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Dubbs

(Spoilers for book/show) Well a few theories just got confirmed/debunked...

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The last few minutes of the new episode of the show revealed something new about the white walkers, primarily how they are born. The HBO viewers guide also revealed something as well...



http://i.imgur.com/G1pdcan.png



The white walker who turned the baby, with the crown spikes on his head is in fact the nights king (at the very least in the show). This not only has obvious implications regarding who the nights king is, but who coldhands may be.



Also keep in mind there were 13 walkers in this scene. The night's king was the 13th lord commander, and reigned for 13 years.


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Gosh.




Well, color me surprised. While I did speculate the figure _might_ be a king, and even noted the 13 figures, I didn't think some random yahoo at HBO writing up their viewer's guide would insert the idea that it's _the_ Night's King.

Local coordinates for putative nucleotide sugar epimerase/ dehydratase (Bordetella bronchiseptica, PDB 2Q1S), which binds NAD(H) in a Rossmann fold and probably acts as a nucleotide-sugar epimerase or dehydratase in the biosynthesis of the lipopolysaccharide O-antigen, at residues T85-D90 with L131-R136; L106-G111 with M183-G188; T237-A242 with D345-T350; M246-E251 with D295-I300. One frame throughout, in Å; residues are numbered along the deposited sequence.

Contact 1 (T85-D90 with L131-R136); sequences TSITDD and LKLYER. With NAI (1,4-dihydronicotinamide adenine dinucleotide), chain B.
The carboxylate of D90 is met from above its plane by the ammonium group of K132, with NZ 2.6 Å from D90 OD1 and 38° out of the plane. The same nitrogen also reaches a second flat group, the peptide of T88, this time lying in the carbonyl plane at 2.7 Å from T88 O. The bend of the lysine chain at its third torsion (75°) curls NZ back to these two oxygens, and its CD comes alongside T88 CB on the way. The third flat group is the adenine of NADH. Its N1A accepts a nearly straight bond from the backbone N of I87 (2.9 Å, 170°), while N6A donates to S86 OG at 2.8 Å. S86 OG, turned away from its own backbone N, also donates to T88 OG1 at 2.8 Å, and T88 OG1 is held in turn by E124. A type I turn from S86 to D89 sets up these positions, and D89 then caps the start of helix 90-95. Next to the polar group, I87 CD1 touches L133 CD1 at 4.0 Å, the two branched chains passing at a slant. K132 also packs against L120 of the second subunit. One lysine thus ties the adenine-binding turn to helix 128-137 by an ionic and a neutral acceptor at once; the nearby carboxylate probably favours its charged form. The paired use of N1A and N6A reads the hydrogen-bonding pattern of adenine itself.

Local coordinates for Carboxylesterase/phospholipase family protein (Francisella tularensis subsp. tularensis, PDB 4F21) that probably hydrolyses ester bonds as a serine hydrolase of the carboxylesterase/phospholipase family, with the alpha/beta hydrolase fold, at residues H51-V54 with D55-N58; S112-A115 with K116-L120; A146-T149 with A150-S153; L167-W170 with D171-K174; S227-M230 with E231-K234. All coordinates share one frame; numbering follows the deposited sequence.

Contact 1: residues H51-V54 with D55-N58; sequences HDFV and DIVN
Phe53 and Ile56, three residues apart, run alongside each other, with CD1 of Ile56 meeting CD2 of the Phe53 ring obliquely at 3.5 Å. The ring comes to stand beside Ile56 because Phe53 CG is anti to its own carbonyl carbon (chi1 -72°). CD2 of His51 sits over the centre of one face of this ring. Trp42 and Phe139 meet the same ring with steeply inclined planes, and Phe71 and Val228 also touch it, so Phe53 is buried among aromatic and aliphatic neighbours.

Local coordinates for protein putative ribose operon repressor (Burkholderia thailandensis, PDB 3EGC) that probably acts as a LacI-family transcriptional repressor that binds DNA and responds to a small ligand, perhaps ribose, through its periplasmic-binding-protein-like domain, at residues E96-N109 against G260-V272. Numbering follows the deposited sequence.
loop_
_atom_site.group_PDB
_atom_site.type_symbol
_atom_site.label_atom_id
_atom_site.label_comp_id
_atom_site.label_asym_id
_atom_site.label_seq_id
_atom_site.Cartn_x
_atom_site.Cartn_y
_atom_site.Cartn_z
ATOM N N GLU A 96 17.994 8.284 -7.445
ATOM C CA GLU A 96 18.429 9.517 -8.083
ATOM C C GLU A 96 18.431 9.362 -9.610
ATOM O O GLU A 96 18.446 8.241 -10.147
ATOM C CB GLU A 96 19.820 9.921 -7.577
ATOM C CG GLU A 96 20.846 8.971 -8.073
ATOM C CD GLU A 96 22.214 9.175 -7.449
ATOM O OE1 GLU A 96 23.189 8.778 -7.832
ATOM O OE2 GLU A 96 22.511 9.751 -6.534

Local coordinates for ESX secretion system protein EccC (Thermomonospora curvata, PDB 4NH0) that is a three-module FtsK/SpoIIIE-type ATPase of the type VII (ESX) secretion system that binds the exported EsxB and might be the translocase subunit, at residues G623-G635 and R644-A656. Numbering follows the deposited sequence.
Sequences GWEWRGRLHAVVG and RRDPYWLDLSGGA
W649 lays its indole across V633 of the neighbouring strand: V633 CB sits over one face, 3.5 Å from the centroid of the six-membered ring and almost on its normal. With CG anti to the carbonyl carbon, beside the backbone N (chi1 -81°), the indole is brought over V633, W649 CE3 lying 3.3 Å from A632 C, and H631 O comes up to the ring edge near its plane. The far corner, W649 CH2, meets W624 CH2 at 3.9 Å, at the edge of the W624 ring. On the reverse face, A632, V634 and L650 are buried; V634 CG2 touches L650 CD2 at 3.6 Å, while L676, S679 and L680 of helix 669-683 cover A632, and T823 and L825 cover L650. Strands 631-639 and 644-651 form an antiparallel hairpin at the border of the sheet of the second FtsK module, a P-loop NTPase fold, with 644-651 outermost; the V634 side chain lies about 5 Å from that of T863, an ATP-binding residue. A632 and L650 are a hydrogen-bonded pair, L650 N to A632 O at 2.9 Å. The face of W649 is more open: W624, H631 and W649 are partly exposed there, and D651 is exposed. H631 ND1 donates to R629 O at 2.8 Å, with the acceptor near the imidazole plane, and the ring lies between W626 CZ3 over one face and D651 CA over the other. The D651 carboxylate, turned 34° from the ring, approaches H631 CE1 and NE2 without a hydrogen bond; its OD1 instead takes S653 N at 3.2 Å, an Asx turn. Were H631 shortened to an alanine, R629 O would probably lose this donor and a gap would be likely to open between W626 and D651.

It is always possible that whoever wrote the guide has taken extra-textual license, and this may end up changing if that detail was not what was intended (or at least was not intended to be revealed). Will be interesting to see if it changes in the next few days.


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I dunno. I guess that while they're making small changes, they won't be changing everything as a whole. I think that in both books and show, this is what happened to Craster's sons and the NK is here to stay.



But I don't think we'll see him again until future seasons. They're simply introducing the character visually because if they have mentioned him (I can't remember), people can forget or miss him. In books we get some things repeated often for us to make theories and guesses but here is different. Image is better than words.